The legislation appropriating $11.9 million to the State Office of Education for educational technology does not allow for any of the money to go to the Utah Schools for the Deaf and Blind.

The schools have complained that their handicapped children have been excluded from the technology program being pursued by the state. Both last year and again this year, the special schools did not receive a share of the technology money provided by the state."It's unforgivable that we're being excluded again," said Helen Post, a member of the schools' Institutional Council.

However, HB344, which appropriated the technology money, specifically instructs the State Office of Education to distribute the funds to the state's 40 school districts. A formula was worked out last year to give each district a base amount, plus additional money based on student numbers, said Jay Jeffrey, the state office financial officer.

The State Board of Education in its budget proposals for 1991-92 included a $500,000 request for additional technology money for the Utah Schools for the Deaf and Blind and for the five area applied technology centers, but the Legislature did not appropriate money to cover that request, Jeffrey said.

The original plan for Utah's Educational Technology Initiative was for the state to provide $15 million a year for four years. The money was to be matched by a $5 million contribution from the local districts and $10 million from private contributions, plus vendor donations and discounts.

The 1991 Legislature, however, faced with budget constraints, cut the $15 million proposal to $13.1 million to be shared by public and higher education for the 1991-92 fiscal year.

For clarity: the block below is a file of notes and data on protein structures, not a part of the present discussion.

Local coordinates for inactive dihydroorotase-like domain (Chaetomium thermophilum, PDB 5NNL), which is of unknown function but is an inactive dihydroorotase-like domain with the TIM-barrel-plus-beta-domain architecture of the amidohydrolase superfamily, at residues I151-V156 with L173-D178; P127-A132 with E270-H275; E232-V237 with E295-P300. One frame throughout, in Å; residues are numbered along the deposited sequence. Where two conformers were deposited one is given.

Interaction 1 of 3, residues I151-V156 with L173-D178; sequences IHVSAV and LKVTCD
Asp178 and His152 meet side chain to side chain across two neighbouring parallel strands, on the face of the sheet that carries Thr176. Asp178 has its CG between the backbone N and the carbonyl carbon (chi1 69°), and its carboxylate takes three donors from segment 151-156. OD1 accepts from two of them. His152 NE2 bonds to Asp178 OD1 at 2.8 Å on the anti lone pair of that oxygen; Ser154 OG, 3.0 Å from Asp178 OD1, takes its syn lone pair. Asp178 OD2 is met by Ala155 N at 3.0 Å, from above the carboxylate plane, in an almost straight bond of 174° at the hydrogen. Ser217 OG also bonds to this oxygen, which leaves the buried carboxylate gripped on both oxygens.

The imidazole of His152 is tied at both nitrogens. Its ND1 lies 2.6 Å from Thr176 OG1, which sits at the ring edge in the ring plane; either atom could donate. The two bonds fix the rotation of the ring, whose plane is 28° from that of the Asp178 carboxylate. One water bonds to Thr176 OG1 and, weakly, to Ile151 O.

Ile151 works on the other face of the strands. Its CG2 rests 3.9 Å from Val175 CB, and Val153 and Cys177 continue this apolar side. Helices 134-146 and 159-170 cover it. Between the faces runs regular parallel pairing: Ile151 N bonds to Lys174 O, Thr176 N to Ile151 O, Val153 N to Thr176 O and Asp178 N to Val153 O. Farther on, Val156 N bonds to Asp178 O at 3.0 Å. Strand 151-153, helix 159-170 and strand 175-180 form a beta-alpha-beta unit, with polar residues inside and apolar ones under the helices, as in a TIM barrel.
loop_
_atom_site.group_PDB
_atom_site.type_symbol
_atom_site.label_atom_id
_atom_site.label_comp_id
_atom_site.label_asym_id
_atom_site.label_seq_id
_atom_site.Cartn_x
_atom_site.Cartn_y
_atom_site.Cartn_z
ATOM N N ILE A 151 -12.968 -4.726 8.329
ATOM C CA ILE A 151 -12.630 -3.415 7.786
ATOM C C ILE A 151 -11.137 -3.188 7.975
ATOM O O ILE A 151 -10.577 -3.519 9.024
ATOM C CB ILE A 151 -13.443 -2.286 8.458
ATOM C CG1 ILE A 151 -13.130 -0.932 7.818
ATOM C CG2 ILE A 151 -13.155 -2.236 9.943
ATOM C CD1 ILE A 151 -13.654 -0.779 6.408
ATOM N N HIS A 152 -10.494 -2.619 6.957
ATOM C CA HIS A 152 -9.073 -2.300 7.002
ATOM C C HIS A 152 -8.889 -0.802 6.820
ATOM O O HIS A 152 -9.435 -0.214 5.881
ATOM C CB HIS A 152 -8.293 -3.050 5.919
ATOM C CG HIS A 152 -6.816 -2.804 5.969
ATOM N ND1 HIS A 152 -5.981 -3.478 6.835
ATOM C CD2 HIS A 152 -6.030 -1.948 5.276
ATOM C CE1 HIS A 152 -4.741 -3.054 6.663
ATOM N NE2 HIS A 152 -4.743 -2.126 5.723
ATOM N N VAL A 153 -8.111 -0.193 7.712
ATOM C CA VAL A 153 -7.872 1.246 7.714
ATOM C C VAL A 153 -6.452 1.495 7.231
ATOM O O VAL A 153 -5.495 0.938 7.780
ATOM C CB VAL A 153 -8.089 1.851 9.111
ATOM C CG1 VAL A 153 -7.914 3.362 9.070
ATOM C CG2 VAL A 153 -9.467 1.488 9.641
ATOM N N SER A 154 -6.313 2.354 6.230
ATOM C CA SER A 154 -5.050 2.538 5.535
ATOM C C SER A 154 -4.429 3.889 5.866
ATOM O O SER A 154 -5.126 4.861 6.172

Post said she believes the schools for the deaf and blind may have even more need for technology than schools that deal with normal children. She said the schools had hoped for about $650,000 in technology funding.

Utah Schools for the Deaf and Blind Superintendent David West said he will meet with Jay B. Taggart, state superintendent of public instruction, to discuss the technology issues.

The schools for the deaf and blind did receive additional money from the 1991 Legislature to improve salaries. Teachers at the special schools have traditionally been paid less than teachers in the public school system. Because they require special skills for working with hearing- and sight-impaired students, recruiting is more difficult, West said.

More than a half million dollars in additional funds for the special schools will allow for a 6 percent salary increase above the increase granted public school employees.

At the end of the 1991 legislative session, when the Legislature failed to pass a bonding bill, the state schools also were left without an expected $2 million to continue the consolidation of the Ogden campuses.

However, that money is expected to be part of a bonding bill that will be considered during a special session of the Legislature next month, West said.